Here’s something you might not know: when I was in high school, 15 years ago, a TI-83 cost about $100—pretty much the same as one costs today. Back then, it seemed like a pretty decent deal—my friends and I weren’t yet used to carrying around computers in our pockets.

This post was inspired by a question that someone asked me on my Tumblr Q&A page. You can read the original question and response here.

I get a lot of questions about fancy calculators, especially the TI-89 and TI-Nspire families: “Should I buy a TI-89 for the SAT?” “Will my Nspire help me get an 800?”

I imagine this is because many advanced math and science courses available in high schools these days either loan these machines to students, or recommend that students buy them. But I digress.

Chances are pretty good that your calculator, no matter how fancy, is on the College Board’s acceptable calculator list. Go ahead and check—I’ll wait. Is it on there? It is? Well, think for just a minute about what that means. It means that the SAT folks don’t think your supercalculator gives you too much of an advantage, so you shouldn’t either.

The feature I’m always hearing about that’s supposed to be a panacea for your SAT troubles is the “nSsolve” command. It’s a cool feature, admittedly, but the SAT doesn’t ask you to simply solve algebraic equations for one variable very often. Rather, you’ll be required to solve for one variable in terms of another, or figure out which two algebraic expressions are equivalent to each other using some simple set of rules (e.g., exponent rules, factoring the difference of two squares).

In the past, I’ve noticed that students with calculators that can “solve” spend an inordinate amount of time trying to wrestle SAT algebra into a form that they can feed into their calculator to solve. If you find yourself doing that, then you’re using your calculator as a crutch, and you’re likely costing yourself precious time and points. If this describes you, try limiting your calculator use to simple arithmetic on your next practice test. Do all the algebra by hand. See what happens. You might be surprised.

Let me be clear: I’m not saying that you shouldn’t use a calculator on the SAT. Of course you should. You should use it to check pretty much all of your simple arithmetic. You should also know how to:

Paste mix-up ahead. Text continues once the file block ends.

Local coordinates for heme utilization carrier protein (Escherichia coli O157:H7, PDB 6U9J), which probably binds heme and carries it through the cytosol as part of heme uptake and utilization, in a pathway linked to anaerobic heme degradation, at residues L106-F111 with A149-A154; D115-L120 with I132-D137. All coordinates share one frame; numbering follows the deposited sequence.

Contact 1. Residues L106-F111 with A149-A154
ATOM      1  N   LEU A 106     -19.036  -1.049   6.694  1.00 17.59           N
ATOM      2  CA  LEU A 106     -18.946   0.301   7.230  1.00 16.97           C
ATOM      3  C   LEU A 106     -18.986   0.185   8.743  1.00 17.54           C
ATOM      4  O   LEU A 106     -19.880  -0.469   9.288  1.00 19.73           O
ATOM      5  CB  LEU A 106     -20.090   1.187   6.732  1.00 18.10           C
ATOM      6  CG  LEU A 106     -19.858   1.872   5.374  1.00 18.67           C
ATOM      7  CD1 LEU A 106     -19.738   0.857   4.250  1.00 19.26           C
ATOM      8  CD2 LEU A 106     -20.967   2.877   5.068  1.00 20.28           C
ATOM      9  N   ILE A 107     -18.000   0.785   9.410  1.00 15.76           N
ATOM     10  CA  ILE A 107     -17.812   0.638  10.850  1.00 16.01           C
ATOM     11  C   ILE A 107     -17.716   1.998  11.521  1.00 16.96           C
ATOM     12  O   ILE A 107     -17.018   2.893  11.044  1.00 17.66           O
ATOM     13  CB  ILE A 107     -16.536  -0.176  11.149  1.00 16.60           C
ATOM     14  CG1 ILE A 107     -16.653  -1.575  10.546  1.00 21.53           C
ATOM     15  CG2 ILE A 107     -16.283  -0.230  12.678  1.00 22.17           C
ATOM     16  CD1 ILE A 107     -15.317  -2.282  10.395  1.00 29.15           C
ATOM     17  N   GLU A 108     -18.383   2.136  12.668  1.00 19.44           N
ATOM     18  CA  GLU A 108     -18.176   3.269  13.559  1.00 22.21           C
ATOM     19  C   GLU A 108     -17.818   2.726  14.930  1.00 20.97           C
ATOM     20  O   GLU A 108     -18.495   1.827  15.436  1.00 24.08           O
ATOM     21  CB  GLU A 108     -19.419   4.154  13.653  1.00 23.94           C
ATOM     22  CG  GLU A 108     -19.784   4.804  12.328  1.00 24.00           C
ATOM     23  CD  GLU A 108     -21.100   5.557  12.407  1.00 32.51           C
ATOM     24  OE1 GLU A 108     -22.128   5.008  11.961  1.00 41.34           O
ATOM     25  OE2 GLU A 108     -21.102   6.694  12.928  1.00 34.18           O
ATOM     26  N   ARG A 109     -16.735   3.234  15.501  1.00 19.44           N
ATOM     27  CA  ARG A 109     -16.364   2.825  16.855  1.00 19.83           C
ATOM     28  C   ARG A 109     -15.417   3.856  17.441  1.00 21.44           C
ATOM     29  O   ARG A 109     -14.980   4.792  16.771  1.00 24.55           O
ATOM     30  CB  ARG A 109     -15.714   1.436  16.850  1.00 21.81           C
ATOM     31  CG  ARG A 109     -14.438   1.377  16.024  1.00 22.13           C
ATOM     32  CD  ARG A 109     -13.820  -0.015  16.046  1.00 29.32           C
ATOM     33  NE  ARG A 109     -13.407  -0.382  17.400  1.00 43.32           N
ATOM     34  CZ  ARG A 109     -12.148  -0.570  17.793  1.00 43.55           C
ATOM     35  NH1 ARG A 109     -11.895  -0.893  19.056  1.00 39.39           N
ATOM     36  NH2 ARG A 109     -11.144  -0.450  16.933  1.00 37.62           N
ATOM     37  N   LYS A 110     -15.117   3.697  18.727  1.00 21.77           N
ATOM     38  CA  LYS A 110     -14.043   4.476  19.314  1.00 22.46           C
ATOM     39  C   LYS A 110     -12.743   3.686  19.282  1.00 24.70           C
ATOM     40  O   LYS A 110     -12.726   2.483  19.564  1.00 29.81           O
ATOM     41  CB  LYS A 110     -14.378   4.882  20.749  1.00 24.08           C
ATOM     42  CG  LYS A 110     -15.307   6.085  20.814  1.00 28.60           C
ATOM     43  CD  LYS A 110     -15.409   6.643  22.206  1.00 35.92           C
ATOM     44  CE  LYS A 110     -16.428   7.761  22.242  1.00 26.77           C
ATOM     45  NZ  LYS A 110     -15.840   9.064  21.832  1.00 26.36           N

• Simplify fractions and convert decimals to fractions
  • Work with exponents and radicals
  • Use parentheses—It’s not your calculator’s fault if you enter “–2^2” instead of “(–2)^2” when you’re trying to square the value –2.

I do recommend you use a graphing calculator, if possible. (If you don’t have one but plan to pick one up, do so long in advance of the test to make sure you know how to use it on test day.) calculator be a graphing calculator, although one is certainly not necessary. If you’ve got a graphing calculator, make sure you also know how to:

  • Graph functions
    • Find the x– and y-intercepts of a function
    • Find function intersections (in capable hands, this is the same as “nSolve”)
    • View a table of function values
    • Adjust window dimensions and scale

If the calculator you have and are comfortable with is a TI-Nspire, then you should use it. Just don’t try to make every question into something you can shove into the “nSolve” function.

If you don’t already have a calculator with all these bells and whistles, though, don’t get one just for the SAT. When I take the test—or work through a problem at my desk—I use a beat-up old TI-83 Plus (pictured below). It packs more than enough calculator punch for PWNing.

Tried and true

Comments (1)

I get at least 1 student per SAT cycle who rocks arithmetic in her head, yet refuses to circle an answer without calculator verification. The thing is, she will almost always screw up the brackets and end up calculating: -6-2*3 instead of -(6-2)*3…

Silly way to fail the pwnage.


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